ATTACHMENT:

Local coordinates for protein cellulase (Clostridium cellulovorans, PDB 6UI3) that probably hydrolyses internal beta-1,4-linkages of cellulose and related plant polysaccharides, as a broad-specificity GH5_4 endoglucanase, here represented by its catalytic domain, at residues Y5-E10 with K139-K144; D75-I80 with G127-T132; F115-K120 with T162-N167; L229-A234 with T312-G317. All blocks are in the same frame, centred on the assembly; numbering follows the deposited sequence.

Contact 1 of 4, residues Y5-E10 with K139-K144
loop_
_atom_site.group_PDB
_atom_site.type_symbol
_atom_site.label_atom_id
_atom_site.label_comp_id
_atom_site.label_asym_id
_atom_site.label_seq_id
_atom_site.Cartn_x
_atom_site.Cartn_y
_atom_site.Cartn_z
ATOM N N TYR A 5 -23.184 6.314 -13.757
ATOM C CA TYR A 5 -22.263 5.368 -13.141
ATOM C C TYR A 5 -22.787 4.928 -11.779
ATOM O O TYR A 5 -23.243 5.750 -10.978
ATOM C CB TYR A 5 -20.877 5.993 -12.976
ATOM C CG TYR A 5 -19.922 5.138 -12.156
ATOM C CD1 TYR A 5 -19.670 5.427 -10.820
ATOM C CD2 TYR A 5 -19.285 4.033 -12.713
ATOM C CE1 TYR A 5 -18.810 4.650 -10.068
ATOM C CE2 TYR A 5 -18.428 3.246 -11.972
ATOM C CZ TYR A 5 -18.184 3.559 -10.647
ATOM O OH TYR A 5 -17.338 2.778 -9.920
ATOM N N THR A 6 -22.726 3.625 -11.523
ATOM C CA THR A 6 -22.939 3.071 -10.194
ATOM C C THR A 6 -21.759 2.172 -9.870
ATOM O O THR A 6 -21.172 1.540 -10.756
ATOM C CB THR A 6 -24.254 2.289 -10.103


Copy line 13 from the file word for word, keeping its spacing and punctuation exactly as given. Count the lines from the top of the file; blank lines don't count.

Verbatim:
ATOM N N TYR A 5 -23.184 6.314 -13.757